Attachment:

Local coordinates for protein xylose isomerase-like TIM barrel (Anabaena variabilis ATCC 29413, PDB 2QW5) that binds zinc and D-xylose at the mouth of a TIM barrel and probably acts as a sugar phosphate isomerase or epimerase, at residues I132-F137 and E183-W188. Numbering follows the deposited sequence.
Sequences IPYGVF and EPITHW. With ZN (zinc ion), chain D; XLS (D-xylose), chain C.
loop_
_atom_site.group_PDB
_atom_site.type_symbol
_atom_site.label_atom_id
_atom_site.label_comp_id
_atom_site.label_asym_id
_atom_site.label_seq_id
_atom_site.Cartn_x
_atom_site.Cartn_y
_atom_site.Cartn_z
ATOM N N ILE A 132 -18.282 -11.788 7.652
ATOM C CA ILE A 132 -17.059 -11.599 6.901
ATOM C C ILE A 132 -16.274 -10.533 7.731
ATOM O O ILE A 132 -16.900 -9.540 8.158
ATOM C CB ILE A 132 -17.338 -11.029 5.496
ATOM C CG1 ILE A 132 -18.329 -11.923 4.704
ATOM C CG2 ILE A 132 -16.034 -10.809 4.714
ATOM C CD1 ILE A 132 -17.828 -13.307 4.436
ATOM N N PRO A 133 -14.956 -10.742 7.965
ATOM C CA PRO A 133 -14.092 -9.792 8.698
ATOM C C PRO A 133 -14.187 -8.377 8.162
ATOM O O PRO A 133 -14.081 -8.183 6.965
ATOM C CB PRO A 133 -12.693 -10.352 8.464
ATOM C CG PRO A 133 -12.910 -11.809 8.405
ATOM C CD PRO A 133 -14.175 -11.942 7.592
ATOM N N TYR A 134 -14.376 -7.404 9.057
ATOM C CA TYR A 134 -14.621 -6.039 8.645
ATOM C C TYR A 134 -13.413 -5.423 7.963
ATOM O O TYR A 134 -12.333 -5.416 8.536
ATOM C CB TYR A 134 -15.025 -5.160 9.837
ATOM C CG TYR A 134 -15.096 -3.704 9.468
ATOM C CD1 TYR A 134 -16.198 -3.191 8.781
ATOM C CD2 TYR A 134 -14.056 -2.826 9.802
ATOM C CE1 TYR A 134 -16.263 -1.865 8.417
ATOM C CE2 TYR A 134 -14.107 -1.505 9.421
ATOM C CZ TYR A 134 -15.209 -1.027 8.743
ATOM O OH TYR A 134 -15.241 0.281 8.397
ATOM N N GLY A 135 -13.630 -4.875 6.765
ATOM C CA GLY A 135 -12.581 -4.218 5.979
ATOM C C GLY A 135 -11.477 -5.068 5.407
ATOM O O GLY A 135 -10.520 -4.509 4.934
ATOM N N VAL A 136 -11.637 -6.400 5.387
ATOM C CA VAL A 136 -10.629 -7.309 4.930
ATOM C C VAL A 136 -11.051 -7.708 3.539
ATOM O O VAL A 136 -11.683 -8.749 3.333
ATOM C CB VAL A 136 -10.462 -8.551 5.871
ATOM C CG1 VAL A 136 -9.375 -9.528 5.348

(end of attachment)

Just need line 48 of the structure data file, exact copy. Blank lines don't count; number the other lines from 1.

ATOM C CB VAL A 136 -10.462 -8.551 5.871